Alcoholics Anonymous And The Beginning
The community of Alcoholics Anonymous has been providing great support and healing for recovering alcoholics for nearly 80 years. Founded in 1935 by Bill Wilson and Dr. Bob Smith (who both were recovering alcoholics), Alcoholics Anonymous were started as a community fellowship for recovering alcoholics to encourage them to stay sober. The two came up with what is known as the 12 Steps to guide the meetings which later gave birth to the "12 traditions" that set out the reason for the AA's existence. The 12 Steps are still followed, and many recovered alcoholics say belonging to an AA group saw them through the recovery journey.
Presently, Alcoholics Anonymous can boast of more than 2 million active members throughout the world and more than 50,000 groups nationwide.
What Happens At An AA Meeting
It is always quite challenging the first time you go for the meeting if you are not aware of what goes on there. It means stepping out of your comfort zone, visiting a room full of people you don't know who have a similar problem and just like you need help to get better. The great thing is those in the room understand you completely and feel what you are feeling. The fact that the group was started by people that were former alcoholics shows that it can really help you. Everybody who is involved in AA activity has been its attendee before, which creates a unique feeling of solidarity and mutual understanding among the addicts.
All attendees of the group will be welcomed with open arms during an AA meeting. They are encouraged to join the conversations though no one will force them. AA realises that there are people who feel uncomfortable when sharing info about private matters during their first visit. In the course of time, most of the attendees realise great healing power of the open honest debating at these meetings.
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Closed And Open Meetings
Only the people that are struggling with alcohol addiction are the ones allowed to attend the closed meetings in AA.
On the other hand, friends, spouses and family members are welcome to attend open meetings. You may choose the type of meeting you feel comfortable attending. Some people have shown a marked preference to keep their recovery segregated from the rest of their lives. However, some people recover faster when their families and friends are near them.
The Twelve Steps For AA
The 12 steps which originated from Alcoholics Anonymous are presently the standards which are applied by all addiction recovery groups. Though steps are taught to one leading to the next (linear), the members experience them as a circle of events. If a recovering user hasn't successfully passed through a given step, they can revisit it until they are okay with their efforts.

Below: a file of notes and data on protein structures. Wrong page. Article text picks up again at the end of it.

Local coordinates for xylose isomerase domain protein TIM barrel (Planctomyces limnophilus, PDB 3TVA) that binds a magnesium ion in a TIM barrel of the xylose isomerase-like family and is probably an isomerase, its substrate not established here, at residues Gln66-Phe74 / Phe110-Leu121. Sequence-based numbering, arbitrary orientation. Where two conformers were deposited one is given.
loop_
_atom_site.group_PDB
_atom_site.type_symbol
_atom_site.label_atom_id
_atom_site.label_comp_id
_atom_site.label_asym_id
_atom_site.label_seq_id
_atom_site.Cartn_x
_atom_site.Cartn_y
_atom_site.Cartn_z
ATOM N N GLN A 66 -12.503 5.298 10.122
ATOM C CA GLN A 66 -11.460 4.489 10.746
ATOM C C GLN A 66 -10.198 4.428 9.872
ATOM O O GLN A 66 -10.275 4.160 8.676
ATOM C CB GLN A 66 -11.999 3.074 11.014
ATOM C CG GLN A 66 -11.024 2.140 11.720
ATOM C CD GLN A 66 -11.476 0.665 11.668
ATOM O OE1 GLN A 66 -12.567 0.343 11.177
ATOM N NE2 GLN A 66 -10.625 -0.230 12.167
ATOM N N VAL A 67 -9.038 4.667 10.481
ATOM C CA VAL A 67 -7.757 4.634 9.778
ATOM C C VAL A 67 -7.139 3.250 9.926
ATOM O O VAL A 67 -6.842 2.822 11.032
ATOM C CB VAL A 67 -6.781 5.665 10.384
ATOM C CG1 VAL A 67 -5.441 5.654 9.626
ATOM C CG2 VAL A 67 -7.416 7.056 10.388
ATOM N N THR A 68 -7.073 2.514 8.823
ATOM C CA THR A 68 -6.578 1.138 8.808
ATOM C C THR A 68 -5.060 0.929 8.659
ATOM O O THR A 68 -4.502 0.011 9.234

The initial step requires an alcoholic to admit that he or she has a problem and needs help to overcome the same. Making yourself a promise that you'll recovery from the addiction, accepting your mistakes and the wrongs you have done to others are some of the stages that you must go through in the process. To find out more about the 12 steps, go here.
Reasons For Not Going To AA Meetings
Some people do not want to attend the gatherings because of excuses. The resistance people have towards attending AA include
- They do not believe these meetings will be helpful
- They fear running into a person who knows them
- They haven't seen their alcoholism as a problem yet
Rather than concentrate on the excuses despite having a feeling that they are enormous people who are nervous about attending a meeting should focus on the reasons why they are considering this organisation in the first place.
If you suspect that the problem exists, you're probably right. Attending a meeting may end up saving you a lifetime of pain and destruction brought about by the addiction to alcohol.
Looking For An Alcoholics Anonymous Group
The AA groups are widespread everywhere and you will definitely find one near you. There is usually a schedule of meetings for each group; it is best to join as soon as you can. You should make a decision about whether you want to attend an open or closed meeting and also choose the location you have in mind, and you will definitely find one online through our meeting finder. Call us no 0800 772 3971 we are happy to help you locate an AA group today.